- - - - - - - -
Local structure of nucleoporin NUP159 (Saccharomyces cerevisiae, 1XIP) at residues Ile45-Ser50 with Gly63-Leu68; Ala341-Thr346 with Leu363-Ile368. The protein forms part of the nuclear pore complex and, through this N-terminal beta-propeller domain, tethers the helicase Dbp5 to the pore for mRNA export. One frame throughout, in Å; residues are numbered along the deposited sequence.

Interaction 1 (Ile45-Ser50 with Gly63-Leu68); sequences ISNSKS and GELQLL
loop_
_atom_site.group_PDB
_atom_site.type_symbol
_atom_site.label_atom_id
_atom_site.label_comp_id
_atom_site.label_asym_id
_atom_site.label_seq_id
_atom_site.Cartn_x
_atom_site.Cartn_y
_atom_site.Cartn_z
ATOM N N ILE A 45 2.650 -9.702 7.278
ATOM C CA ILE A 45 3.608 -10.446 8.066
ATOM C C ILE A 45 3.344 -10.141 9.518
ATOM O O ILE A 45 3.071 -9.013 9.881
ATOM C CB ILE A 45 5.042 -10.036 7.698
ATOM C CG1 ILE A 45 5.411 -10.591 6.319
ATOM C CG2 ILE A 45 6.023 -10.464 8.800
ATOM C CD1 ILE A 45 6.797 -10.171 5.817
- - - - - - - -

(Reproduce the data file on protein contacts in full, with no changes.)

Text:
Local structure of nucleoporin NUP159 (Saccharomyces cerevisiae, 1XIP) at residues Ile45-Ser50 with Gly63-Leu68; Ala341-Thr346 with Leu363-Ile368. The protein forms part of the nuclear pore complex and, through this N-terminal beta-propeller domain, tethers the helicase Dbp5 to the pore for mRNA export. One frame throughout, in Å; residues are numbered along the deposited sequence.

Interaction 1 (Ile45-Ser50 with Gly63-Leu68); sequences ISNSKS and GELQLL
loop_
_atom_site.group_PDB
_atom_site.type_symbol
_atom_site.label_atom_id
_atom_site.label_comp_id
_atom_site.label_asym_id
_atom_site.label_seq_id
_atom_site.Cartn_x
_atom_site.Cartn_y
_atom_site.Cartn_z
ATOM N N ILE A 45 2.650 -9.702 7.278
ATOM C CA ILE A 45 3.608 -10.446 8.066
ATOM C C ILE A 45 3.344 -10.141 9.518
ATOM O O ILE A 45 3.071 -9.013 9.881
ATOM C CB ILE A 45 5.042 -10.036 7.698
ATOM C CG1 ILE A 45 5.411 -10.591 6.319
ATOM C CG2 ILE A 45 6.023 -10.464 8.800
ATOM C CD1 ILE A 45 6.797 -10.171 5.817